The colors have been cased, the command has been shut down, and the war has been officially declared over. By December 31, the final U.S. troops will come home, and Americans seem to have decided they’re sick of hearing about Iraq. But Baghdad’s trash heaps hold reminders of some of the war’s lasting scars — in particular, the infamous 2005 massacre at Haditha.
That’s what Michael S. Schmidt discovered. Schmidt, a New York Times reporter, found hundreds of pages of interviews from the Marines’ investigation into the massacre in, of all places, a junkyard near Baghdad. “An attendant was burning them as fuel to cook a dinner of smoked carp,” he writes.
In November 2005, members of a Marine unit in Haditha, a town in the western Sunni province of Anbar, killed 24 Iraqis after a roadside bomb attack killed one of their own. Many of the killings occurred inside Iraqi homes. Women, children and at least one man in his 70s were amongst the dead. One of the Marines charged in the massacre was acquitted in 2008; six others had charges against them dropped; another is set to face trial in 2012.
It was one of the most infamous episodes of the war, second only, perhaps, in its damaging consequences to the Abu Ghraib detainee abuse scandal. It occurred before senior commanders embraced the idea that success in Iraq depended on partnership with Iraqis and rigorous distinction between civilians and insurgents. That era is recalled in the documents Schmidt found.
Marines throughout the chain of command describe a brutally confusing war, an unfamiliar landscape and a sense of relentless danger. Iraqis would not stop at vehicle checkpoints, leading panicked Marines with little choice but to open fire. Their commanders worried about how they would handle knowing they killed innocents.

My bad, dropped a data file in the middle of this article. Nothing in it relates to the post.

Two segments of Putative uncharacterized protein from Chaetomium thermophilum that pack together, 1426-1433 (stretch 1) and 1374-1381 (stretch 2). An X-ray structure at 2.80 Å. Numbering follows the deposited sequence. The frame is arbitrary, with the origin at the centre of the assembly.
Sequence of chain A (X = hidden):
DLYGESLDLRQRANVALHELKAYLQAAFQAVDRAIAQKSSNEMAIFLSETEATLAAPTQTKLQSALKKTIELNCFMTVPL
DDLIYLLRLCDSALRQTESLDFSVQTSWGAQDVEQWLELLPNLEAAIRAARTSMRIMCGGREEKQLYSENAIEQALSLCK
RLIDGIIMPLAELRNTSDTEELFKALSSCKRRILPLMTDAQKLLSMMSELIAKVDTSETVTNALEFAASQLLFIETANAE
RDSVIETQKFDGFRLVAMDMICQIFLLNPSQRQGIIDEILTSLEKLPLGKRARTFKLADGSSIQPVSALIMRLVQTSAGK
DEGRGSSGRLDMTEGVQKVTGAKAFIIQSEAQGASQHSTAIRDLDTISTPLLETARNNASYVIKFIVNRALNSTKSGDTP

“It is one thing to kill an insurgent in a head-on fight,” recalled Sgt. Major Edward T. Sax. “It is a whole different thing — and I hate to say it, the way we are raised in America — to injure a female or injure a child or in the worse case, kill a female or kill a child.”
Others became desensitized, and snapped photographs of themselves “taking shots at people,” recalled a colonel serving as a staff judge advocate.
But none of that actually explains the Haditha massacre. After all, only a small number of Marines took part in the assault. Hundreds of thousands of U.S. military personnel faced the same burdens of war and bore them honorably.
So to the mysteries of Haditha, add the question of how 400 pages of investigative documents wound up in the trash. Schmidt, who chanced upon the documents while working on an unrelated story, writes that the pages “were piled in military trailers and hauled to the junkyard by an Iraqi contractor who was trying to sell off the surplus from American bases.” An attendant told him, “These things are worthless to us, but we understand they are important and it is better to burn them to protect the Americans.” Many more pages of the history of the war have been lost to the fires of the junkyard.
The military has not explained why the pages were junked. “We don’t put official paperwork in the trash,” Maj. Gen. Thomas Richardson, who runs the logistics for the pullout, said in October. But that’s exactly what happened.
It’s hard not to see a metaphor here. There has been nearly no consistent news coverage of the Iraq war for three years. After President Obama couldn’t secure a residual U.S. troop presence in Iraq, he portrayed the looming pullout as the fulfillment of a campaign promise. No one has seemed to mind. The airwaves will be filled with mawkish, holiday-time stories about the end to a grueling war. And afterwards few Americans will care to think about Iraq.
But after the troops and the news cameras return home, the U.S. will maintain its largest overseas diplomatic presence in Iraq. It will be protected by a hired army of over 5000 security contractors. Iran will vie with American for influence. The war will not end, it’ll just have fewer American combatants, assembled in a patchwork chain of command. And its history will be consigned to the scrapheap.
Via: Danger Room